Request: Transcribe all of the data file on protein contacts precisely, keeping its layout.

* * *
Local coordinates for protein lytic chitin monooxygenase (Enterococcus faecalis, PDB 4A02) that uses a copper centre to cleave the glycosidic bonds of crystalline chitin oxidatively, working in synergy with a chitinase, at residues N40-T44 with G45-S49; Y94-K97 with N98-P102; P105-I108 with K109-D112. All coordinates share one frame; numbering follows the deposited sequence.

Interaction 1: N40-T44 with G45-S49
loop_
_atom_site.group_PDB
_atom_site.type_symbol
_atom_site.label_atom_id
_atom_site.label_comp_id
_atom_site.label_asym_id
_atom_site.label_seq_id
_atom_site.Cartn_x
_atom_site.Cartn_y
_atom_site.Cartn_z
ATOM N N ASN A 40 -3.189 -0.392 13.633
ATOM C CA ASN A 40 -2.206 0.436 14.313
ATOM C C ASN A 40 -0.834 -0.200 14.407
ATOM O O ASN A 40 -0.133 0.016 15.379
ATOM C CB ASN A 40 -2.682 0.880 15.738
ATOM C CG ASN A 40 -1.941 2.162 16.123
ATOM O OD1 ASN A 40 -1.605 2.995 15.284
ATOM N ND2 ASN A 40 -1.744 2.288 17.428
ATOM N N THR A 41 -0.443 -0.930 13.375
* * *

Local coordinates for protein lytic chitin monooxygenase (Enterococcus faecalis, PDB 4A02) that uses a copper centre to cleave the glycosidic bonds of crystalline chitin oxidatively, working in synergy with a chitinase, at residues N40-T44 with G45-S49; Y94-K97 with N98-P102; P105-I108 with K109-D112. All coordinates share one frame; numbering follows the deposited sequence.

Interaction 1: N40-T44 with G45-S49
loop_
_atom_site.group_PDB
_atom_site.type_symbol
_atom_site.label_atom_id
_atom_site.label_comp_id
_atom_site.label_asym_id
_atom_site.label_seq_id
_atom_site.Cartn_x
_atom_site.Cartn_y
_atom_site.Cartn_z
ATOM N N ASN A 40 -3.189 -0.392 13.633
ATOM C CA ASN A 40 -2.206 0.436 14.313
ATOM C C ASN A 40 -0.834 -0.200 14.407
ATOM O O ASN A 40 -0.133 0.016 15.379
ATOM C CB ASN A 40 -2.682 0.880 15.738
ATOM C CG ASN A 40 -1.941 2.162 16.123
ATOM O OD1 ASN A 40 -1.605 2.995 15.284
ATOM N ND2 ASN A 40 -1.744 2.288 17.428
ATOM N N THR A 41 -0.443 -0.930 13.375